Great Lakes Trip – Day 3 – Michigan
On Day 3 we travel to New Buffalo, Michigan. But first, we stop at the Indiana Dunes State Park, which is part of the Indiana Dunes National Lakeshore. The Indiana Dunes State Park was signed into legislation in 1923. One of the famed heroes of this area was an inventor and innovator Octave Chanute. He was obsessed with human flight and corresponded profusely with the Wright Brothers starting in 1900 as the brothers picked Octave’s brain. The high dunes in this area were ideal for testing his gliders. Below are pix of the Indiana Dunes State Park and Chanute’s glider.
The trip from the Chicago area to New Buffalo, MI is less than two hours. This is a vacation spot for many Chicagoans, and they keep their boat toys here. The boat industry must be thriving here.
Our new hotel is well named – Grand Harbor. The staff is super professional and the room is very nice.
Before proceeding to our hotel, we needed some lunch. We chose one of the few restaurants still open, Casey’s Bar and Grill. Casey’s is in a very old building that has been used for various purposes throughout its history. Here’s what Casey’s tells us about the founding of New Buffalo and the history of the building.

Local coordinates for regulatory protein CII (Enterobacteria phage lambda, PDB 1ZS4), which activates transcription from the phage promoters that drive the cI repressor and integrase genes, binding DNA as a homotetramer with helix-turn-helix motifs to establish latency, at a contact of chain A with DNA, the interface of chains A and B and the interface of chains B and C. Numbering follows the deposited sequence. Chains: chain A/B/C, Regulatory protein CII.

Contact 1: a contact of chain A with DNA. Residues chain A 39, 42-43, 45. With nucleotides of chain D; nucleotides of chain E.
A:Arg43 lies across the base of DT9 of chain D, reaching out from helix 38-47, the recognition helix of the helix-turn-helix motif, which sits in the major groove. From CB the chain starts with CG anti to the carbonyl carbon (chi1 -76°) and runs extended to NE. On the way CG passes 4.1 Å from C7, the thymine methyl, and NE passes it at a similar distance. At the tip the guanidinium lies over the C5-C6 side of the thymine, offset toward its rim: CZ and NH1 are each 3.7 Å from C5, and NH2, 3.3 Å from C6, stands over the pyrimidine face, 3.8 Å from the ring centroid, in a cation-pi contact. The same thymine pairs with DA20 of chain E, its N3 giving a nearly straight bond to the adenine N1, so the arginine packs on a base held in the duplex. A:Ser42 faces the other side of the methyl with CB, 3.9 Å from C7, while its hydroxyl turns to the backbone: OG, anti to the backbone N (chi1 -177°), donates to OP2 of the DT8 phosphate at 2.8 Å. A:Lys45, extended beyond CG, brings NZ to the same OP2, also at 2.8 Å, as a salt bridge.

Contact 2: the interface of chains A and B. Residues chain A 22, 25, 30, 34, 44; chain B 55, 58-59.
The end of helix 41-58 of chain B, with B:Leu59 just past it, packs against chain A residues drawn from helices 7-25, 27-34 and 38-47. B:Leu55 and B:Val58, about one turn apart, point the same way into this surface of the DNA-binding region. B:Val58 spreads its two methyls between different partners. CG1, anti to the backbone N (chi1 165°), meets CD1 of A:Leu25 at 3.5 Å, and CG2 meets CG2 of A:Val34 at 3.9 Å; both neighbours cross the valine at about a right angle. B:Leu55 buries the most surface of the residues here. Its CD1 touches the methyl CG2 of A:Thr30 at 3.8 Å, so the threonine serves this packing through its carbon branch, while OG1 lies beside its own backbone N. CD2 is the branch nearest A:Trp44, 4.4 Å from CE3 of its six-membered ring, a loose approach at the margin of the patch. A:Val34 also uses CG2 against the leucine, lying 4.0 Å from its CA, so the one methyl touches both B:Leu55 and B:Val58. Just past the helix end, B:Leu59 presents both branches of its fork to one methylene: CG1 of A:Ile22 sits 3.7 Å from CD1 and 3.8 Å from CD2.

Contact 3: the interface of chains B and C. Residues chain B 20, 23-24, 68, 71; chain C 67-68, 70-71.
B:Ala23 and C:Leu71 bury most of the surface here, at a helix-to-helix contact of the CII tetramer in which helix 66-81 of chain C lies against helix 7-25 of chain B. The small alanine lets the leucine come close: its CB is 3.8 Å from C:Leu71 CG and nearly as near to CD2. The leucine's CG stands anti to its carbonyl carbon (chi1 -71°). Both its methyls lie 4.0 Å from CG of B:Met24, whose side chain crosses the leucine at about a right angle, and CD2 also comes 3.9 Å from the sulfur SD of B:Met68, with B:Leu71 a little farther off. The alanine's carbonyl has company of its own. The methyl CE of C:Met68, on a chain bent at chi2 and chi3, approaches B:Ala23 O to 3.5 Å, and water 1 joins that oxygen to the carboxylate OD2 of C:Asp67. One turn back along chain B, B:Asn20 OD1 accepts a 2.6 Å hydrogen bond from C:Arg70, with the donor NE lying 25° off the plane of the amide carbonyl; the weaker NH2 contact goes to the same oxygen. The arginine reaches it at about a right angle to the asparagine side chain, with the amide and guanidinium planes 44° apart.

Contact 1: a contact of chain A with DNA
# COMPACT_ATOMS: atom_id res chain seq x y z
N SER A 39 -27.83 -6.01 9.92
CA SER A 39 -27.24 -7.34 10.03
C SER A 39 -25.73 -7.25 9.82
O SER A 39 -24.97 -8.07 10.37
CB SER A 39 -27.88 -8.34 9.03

“In 1834, Capt. Wessel Whittaker’s schooner, Post Boy, out of Buffalo, New York, ran aground and broke up on the shore of present-day Grand Beach. That accident was the catalyst for the creation of New Buffalo. Whittaker saw promise in the area, and upon his return to Buffalo, N.Y., he convinced the Post Boy’s owners and some relatives to partner with him in creating New Buffalo. By the 1840s, New Buffalo was the terminus of a rail line that ran from Niles, Mich. Westbound train travellers got off in New Buffalo to take ship for Chicago. Over time, New Buffalo became a rail center.
The site where Casey’s now stands has spelled “hospitality” for nearly two centuries. In later years the building was home to a lunchroom, and later an ice cream parlor. After the depression, Andy Krycka ran a pub here until 1955, when Casey Jones opened Casey’s, which he operated until his death in 1993. Casey’s remained dark until 1995, when the present owners bought and renovated the restaurant. The new owners chose to keep the Casey’s name to honor New Buffalo’s past history as a rail center.”
The lunch was very good.
We also caught our first look at Lake Michigan (or was it really the Atlantic Ocean?). There’s seems no apparent difference except the water isn’t salty.
That’s it for Day 3. We’ve been through a lot of weather, seen a lot of country, and look forward to the rest of our adventure. On Day 4 I’ll tell you more about what you can see and do while in New Buffalo, Michigan.